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Art Appreciation, Essay Example

Pages: 6

Words: 1776

Essay

Works of visual art that are of different styles and even different mediums still maintain a commonality in basic elements and principles. The basic elements and principles of art are often referred to as aesthetics. The following examination of the way that basic aesthetics extend across individual themes and styles involves examination of three works of art, each distinct in theme and type from the other. The three works are: “Autumn Aglow” by James Scoppertone, “Freestyle” by Anton Arkhipov, and “Four Horsemen of the Apocalypse” by Gib Singleton. The three paintings represent three separate styles, as well as three separate themes. That said, each of the works relies on the use fundamental elements of composition and on similar fundamentals of the theory and practice of the visual arts.

To begin to compare the three works in regard to both differences of style and theme and similarity of fundamentals, a definition of elements and principles is needed. The following examination will proceed with a survey of the artistic elements elements of each work. A survey of the principles of art that underlie the three works will follow. Five elements of art will be discussed and five principles of art will be discussed after which the three works will be compared with one another and the common elements and principles. The examination of the three works in regard to the elements of art begins by defining the following five elements, as suggested by Herberholz: “line, color, shape/form, texture and value” (Herberholz). These elements are present in all three of the works under discussion no matter how varied the three works may prove to be in technique, theme, or medium.

The first work under examination is “Autumn Aglow” by James Scoppertone. This work is a  48 x 36 painting created with oil on canvas and is currently on display at the Galerie Zuger in Dallas Texas. In this painting the elements of art are brought into common function under the general guidelines of Impressionism.  Because Impressionism moves away from a strictly realistic depiction of subjects, Scoppertone’s vision of a wooded lane in autumn  uses line, color, and shape in an expressive rather than realistic way.  In Impressionism, as in Abstract art, “the sheer amount of reflection devoted to color sometimes far exceeds the attention devoted to line and composition” (Barasch 320).  However, the most important elements in the painting are value and texture. The interplay of light and color in the leaves and in the foreground road distinguish this work as Impressionistic. The shadings of color (value) combine with the texture of the brushstrokes and interplay of color to create the feeling of the outdoors.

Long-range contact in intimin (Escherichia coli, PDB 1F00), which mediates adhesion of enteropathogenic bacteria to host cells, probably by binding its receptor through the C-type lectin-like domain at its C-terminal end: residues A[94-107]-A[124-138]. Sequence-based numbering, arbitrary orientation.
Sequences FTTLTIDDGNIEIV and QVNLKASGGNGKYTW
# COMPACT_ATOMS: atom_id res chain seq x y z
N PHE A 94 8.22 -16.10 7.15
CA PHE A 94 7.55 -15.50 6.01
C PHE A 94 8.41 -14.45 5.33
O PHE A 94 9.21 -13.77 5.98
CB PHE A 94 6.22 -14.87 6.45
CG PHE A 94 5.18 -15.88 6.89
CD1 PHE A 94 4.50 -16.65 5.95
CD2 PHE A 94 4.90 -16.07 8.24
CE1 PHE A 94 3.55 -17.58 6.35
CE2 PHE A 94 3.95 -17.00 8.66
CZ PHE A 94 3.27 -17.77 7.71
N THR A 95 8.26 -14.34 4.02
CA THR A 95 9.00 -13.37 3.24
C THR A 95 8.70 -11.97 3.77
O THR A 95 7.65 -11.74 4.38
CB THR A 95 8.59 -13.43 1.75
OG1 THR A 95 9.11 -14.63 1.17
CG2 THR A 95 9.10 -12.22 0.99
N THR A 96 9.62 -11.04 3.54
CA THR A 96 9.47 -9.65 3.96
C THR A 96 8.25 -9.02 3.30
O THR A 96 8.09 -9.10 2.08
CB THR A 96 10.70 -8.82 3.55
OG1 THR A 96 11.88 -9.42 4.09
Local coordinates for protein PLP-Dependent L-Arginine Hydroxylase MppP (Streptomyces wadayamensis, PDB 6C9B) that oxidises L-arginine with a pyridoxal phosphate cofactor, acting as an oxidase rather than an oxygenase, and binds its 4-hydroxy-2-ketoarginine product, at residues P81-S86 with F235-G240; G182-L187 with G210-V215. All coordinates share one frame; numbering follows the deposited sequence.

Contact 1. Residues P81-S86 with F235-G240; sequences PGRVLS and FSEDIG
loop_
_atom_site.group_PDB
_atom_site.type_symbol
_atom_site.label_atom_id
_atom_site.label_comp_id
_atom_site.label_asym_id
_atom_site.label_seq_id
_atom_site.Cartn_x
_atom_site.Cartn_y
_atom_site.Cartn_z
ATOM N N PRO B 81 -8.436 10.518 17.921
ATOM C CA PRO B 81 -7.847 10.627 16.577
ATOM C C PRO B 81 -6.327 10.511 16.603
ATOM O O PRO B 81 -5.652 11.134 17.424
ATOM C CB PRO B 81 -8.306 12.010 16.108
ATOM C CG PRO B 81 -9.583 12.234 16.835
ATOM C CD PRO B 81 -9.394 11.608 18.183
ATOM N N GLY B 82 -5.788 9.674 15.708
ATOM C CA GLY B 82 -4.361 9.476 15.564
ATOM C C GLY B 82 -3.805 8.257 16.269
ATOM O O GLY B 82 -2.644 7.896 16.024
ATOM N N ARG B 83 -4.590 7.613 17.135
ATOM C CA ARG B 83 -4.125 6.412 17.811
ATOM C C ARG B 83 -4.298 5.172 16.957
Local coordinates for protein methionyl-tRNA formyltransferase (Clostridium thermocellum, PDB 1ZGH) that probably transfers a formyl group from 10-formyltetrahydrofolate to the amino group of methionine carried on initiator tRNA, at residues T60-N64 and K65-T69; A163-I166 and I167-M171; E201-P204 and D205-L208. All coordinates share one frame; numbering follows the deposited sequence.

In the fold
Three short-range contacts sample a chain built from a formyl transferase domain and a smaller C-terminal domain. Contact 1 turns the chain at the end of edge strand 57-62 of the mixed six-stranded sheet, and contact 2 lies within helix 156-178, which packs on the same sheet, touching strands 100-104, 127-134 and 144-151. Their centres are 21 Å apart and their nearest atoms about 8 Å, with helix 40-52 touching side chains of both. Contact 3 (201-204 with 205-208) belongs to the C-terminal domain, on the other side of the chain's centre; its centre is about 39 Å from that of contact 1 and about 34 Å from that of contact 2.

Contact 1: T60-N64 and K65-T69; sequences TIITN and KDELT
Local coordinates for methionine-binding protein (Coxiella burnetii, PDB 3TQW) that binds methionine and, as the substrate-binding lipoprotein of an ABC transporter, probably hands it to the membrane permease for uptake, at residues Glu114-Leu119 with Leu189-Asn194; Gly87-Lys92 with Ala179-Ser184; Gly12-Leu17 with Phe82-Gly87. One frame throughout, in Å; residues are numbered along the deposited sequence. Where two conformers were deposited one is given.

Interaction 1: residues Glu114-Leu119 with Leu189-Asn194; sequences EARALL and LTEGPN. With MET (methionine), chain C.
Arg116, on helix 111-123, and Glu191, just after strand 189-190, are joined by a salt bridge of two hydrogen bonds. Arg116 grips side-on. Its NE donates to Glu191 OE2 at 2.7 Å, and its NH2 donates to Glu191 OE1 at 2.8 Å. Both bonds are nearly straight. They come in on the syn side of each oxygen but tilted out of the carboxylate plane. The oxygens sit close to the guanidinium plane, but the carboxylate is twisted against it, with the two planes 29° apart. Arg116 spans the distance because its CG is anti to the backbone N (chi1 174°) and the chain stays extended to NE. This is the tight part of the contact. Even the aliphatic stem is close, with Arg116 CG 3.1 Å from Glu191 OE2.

By contrast, in  “Freestyle” by Anton Arkhipov, the use of the elements of art is directed at creating a surrealistic, rather than Impressionistic image. This work is a 65 x 45 oil on canvas currently on display at the Summit Galerie in Breckenridge, Colorado. In this painting, the use of line is more important in some ways than the use of value or texture. Color in the painting is expressive rather than realistic, but the primary agent of emotion and feeling in the work is the use of line. The two skiers are so awkwardly close and intertwined that the contrast between the idea of balance and chaos is expressed in a powerful way. The shapes that are present in and around the figures are expressive in an abstract, geometrical way, just as the overall form of the painting is to pit the idea of geometrical perfection against human clumsiness. This contrast, expressed by form, line, color, texture, and value indicates a theme of humanity’s estrangement from the harmony of nature and the longing to return to balance.